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The Virginian Filled Arts Niche for Sarasota

Articles: Sarasota History

Author: Ann Shank, former County Historian
Photo Credit: Sarasota County History Center
Credit: Sarasota County History Center

Sarasota History - The Virginian Filled Arts Niche for Sarasota photo

Sarasota in the 1910s was a small town in a state of transition. The population had nearly doubled in a few short years as more people were discovering the area. Investment in the downtown area was on the rise. Some of the people arriving in Sarasota between 1910 and 1919 that spurred this investment on were Mrs. Bertha Palmer and family, John and Charles Ringling, Owen Burns, John F. Burket, E.J. Bacon, Francis Walpole and Calvin Payne. As Sarasota grew, the need for a theater or opera house became apparent.

Sarasota's first "movie house" was a large tent that would be set up on an empty lot on Main Street beginning in 1910. An outfit from Bradenton would come down weekly to set up the show. Although this was a profitable enterprise, it was far from ideal.

With the building of the Palms Hotel and Theatre in 1912, Sarasota had its first true building for plays and movies. However, a fire destroyed the Palms Hotel/Theatre in 1915. The other movie theater was in the Hover Arcade but it closed when the city of Sarasota bought the building for use as City Hall.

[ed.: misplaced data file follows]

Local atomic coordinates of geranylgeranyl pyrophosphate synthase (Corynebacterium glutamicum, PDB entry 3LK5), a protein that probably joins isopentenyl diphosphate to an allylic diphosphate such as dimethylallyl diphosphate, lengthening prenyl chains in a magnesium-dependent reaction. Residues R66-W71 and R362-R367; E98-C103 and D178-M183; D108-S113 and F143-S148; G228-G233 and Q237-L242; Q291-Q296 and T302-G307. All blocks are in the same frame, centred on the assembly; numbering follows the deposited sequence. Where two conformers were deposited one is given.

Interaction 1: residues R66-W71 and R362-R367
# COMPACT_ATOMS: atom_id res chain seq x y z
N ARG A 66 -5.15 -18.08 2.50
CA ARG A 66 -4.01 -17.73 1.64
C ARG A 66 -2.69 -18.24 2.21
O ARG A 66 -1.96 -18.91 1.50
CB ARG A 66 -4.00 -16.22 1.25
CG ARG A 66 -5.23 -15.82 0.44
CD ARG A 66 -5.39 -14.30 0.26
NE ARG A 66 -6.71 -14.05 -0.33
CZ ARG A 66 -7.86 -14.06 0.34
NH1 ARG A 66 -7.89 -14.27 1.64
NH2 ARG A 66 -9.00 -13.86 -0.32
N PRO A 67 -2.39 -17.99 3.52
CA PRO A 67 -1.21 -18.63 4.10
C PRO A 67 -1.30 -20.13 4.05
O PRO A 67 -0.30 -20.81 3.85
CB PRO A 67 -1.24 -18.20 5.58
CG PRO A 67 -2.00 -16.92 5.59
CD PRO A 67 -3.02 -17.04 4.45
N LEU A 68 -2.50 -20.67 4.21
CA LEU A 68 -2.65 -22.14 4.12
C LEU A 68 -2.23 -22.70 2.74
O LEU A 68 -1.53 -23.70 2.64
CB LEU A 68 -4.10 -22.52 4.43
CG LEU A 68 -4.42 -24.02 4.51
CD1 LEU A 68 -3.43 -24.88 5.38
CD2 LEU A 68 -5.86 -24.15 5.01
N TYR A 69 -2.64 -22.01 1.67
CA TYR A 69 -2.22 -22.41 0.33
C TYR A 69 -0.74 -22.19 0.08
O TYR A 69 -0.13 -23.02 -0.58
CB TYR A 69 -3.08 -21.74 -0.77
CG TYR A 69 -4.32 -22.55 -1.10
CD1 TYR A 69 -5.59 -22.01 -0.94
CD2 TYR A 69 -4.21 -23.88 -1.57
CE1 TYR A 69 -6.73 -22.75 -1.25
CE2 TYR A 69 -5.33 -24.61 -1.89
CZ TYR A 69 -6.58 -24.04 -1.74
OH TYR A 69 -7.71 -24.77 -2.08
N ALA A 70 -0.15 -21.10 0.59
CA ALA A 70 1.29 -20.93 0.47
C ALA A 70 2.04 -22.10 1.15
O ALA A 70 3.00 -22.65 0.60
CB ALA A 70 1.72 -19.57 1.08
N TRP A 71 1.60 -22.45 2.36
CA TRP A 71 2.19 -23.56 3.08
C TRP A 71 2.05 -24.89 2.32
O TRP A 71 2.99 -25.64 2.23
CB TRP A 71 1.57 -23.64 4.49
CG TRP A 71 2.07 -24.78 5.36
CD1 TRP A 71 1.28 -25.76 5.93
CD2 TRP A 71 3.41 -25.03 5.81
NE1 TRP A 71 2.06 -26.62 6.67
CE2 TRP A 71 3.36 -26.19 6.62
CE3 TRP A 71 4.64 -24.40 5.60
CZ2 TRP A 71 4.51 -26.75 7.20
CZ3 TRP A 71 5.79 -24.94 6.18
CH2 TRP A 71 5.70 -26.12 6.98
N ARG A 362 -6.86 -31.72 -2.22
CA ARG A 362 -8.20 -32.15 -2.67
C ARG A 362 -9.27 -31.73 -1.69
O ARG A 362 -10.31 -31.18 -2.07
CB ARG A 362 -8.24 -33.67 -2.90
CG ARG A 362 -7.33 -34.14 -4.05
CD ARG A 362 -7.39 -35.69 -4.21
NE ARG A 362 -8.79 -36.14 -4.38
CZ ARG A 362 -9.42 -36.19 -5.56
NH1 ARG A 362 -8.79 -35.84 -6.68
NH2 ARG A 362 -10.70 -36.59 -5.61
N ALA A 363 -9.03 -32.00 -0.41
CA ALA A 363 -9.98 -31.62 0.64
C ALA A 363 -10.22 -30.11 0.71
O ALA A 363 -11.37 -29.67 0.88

With these two events, Sarasota was left without a theater. Within a few months of the Palm Hotel fire, a new structure was begun by B.D. Robinson that would replace the hotel/theater. Robinson saw the need for an opera house type building in Sarasota and had the Virginian Theatre built in 1915-1916. Robinson leased the Virginian to a movie chain and G.C. Koons was hired as first manager of the theater. The Virginian opened on March 21, 1916, with great fanfare. Performing for the opening were the Sarasota Minstrels.

The Sarasota Minstrels, headed by Dr. Jack Halton, performed with his group in blackface. Members of the group included Dr. Joe Halton, John Burket and Jake Chapline. The theater held 800 people, but it was estimated that more than that attended the performance that night.

The Sarasota Times reported on March 23, 1916, that "The Virginian and its owner have left nothing undone that would add to the convenience or attractiveness of the interior or to the safety of the audience."

The Virginian opened on Monday night, April 10, 1916, as a "moving picture theatre" with its' first movie show. The public was invited to attend free of charge.

According to Karl Grismer's "The Story of Sarasota," "the main feature was the five-reeler Jimmy Valentine. As an extra attraction, the first installment of a nationally-known thriller was shown - The Strange Case of Mary Page."

The Sarasota Times reported on April 13, 1916, that "the management showed a liberality that is seldom seen in matters of this kind and that was they gave two performances free to all who came. Both films proved to be ahead of the everyday films that have appeared in Sarasota. Koons told the Times Tuesday that it was the management's intentions to show nothing but the best films and that all the feature plays would show in Sarasota before they appear in Jacksonville."

The Virginian changed names in the early 1920s, becoming the Sarasota Theater. It later became known as the Ritz Theatre in the 1930s and continued to operate until it closed in the mid 1960s.